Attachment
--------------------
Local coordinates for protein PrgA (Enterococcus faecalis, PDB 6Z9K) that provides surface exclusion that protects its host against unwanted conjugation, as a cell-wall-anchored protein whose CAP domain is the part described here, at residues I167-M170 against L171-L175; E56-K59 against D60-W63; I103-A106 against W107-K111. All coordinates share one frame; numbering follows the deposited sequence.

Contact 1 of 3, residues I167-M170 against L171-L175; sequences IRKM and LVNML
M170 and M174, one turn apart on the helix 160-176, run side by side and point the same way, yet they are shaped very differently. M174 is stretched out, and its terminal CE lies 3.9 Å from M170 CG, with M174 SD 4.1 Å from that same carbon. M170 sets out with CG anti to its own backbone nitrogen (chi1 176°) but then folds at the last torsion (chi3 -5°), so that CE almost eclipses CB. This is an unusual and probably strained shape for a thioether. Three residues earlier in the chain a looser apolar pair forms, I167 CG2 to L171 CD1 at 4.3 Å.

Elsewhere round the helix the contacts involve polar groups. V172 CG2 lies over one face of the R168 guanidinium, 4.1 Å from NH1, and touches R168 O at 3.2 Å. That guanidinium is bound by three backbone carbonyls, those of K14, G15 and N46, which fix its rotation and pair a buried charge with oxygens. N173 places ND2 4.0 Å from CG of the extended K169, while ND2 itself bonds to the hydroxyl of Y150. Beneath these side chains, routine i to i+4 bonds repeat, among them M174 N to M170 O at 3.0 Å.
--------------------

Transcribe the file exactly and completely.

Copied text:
Local coordinates for protein PrgA (Enterococcus faecalis, PDB 6Z9K) that provides surface exclusion that protects its host against unwanted conjugation, as a cell-wall-anchored protein whose CAP domain is the part described here, at residues I167-M170 against L171-L175; E56-K59 against D60-W63; I103-A106 against W107-K111. All coordinates share one frame; numbering follows the deposited sequence.

Contact 1 of 3, residues I167-M170 against L171-L175; sequences IRKM and LVNML
M170 and M174, one turn apart on the helix 160-176, run side by side and point the same way, yet they are shaped very differently. M174 is stretched out, and its terminal CE lies 3.9 Å from M170 CG, with M174 SD 4.1 Å from that same carbon. M170 sets out with CG anti to its own backbone nitrogen (chi1 176°) but then folds at the last torsion (chi3 -5°), so that CE almost eclipses CB. This is an unusual and probably strained shape for a thioether. Three residues earlier in the chain a looser apolar pair forms, I167 CG2 to L171 CD1 at 4.3 Å.

Elsewhere round the helix the contacts involve polar groups. V172 CG2 lies over one face of the R168 guanidinium, 4.1 Å from NH1, and touches R168 O at 3.2 Å. That guanidinium is bound by three backbone carbonyls, those of K14, G15 and N46, which fix its rotation and pair a buried charge with oxygens. N173 places ND2 4.0 Å from CG of the extended K169, while ND2 itself bonds to the hydroxyl of Y150. Beneath these side chains, routine i to i+4 bonds repeat, among them M174 N to M170 O at 3.0 Å.